Solvability in differential Galois theory

It is well known that the function $f(x) = e^{-x^2}$ has no elementary anti-derivative.

The proof I know goes as follows: Let $F = \mathbb{C}(X)$. Let $F \subseteq E$ be the Picard-Vessiot extension for a suitable homogeneous differential equation for which $f$ is a solution. Then one may calculate $G(E/F)$ and show it is connected and not abelian.

On the other hand, a calculation shows that if $K$ is a differential field extension of $F$ generated by elementary functions then the connected component of $G(K/F)$ is abelian, so it is impossible for an anti-derivative of $f$ to be contained in such a field $K$.

However, in classical Galois theory we can do much better, there, we know that a polynomial equation is solvable by radicals if and only if the corresponding Galois group is solvable.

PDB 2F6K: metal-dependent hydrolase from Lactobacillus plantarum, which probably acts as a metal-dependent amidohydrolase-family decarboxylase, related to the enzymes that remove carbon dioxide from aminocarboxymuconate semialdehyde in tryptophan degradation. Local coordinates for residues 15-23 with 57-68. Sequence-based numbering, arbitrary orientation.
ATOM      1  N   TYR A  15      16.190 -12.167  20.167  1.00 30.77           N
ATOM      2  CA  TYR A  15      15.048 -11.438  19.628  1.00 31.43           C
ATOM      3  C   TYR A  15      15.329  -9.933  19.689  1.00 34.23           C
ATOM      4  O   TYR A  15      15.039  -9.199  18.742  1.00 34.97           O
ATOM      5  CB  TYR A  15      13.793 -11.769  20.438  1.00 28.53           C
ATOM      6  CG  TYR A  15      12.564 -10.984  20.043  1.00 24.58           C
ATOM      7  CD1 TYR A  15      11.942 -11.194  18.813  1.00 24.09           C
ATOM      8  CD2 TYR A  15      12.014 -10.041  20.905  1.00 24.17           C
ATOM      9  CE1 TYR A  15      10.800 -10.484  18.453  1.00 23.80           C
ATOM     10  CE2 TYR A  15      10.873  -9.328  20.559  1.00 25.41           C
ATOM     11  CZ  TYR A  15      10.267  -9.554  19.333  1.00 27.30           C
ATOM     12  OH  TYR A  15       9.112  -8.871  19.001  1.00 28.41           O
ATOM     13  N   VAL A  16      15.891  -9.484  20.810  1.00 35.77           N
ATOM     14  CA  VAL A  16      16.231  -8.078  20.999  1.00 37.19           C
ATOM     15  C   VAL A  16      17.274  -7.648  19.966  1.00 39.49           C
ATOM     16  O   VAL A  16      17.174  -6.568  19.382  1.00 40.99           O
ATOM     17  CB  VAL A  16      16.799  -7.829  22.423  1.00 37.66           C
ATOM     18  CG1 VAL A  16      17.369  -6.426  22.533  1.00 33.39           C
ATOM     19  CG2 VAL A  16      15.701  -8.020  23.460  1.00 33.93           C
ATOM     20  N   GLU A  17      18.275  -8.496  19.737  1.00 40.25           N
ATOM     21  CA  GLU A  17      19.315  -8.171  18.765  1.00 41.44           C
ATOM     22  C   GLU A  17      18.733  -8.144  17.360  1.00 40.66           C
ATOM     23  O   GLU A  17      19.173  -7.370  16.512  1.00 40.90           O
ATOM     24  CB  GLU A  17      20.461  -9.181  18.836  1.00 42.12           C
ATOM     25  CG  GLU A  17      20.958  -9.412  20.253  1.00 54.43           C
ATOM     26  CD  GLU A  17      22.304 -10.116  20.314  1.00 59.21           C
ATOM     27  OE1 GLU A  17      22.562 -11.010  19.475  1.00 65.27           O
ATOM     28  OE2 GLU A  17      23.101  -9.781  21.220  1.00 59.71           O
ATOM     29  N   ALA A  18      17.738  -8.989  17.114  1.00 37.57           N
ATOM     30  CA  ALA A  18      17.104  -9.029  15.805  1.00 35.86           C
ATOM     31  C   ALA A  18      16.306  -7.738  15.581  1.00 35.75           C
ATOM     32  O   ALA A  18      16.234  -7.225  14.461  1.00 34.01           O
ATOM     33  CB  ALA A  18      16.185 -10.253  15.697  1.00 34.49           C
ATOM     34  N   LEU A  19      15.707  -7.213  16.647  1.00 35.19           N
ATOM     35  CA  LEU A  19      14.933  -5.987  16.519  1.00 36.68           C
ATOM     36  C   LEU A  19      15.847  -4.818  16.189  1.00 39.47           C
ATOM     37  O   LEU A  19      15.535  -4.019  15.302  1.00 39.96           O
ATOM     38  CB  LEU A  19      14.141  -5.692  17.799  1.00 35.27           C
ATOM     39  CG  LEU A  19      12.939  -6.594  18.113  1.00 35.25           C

So to my question - is an analog of this is available in differential Galois theory? Is there a general method to determine by properties of $G(F/E)$ if $F$ is contained in a field of elementary functions?

• Thank you for the link! Maybe I am missing something, but if I understand this correctly, Liouvillian extensions of $\mathbb{C}(X)$ can contain functions that are not elementary. Is this correct? If so, then this is not enough to answer the question which differential equations are solvable by elementary functions. – the L Mar 20 '11 at 14:21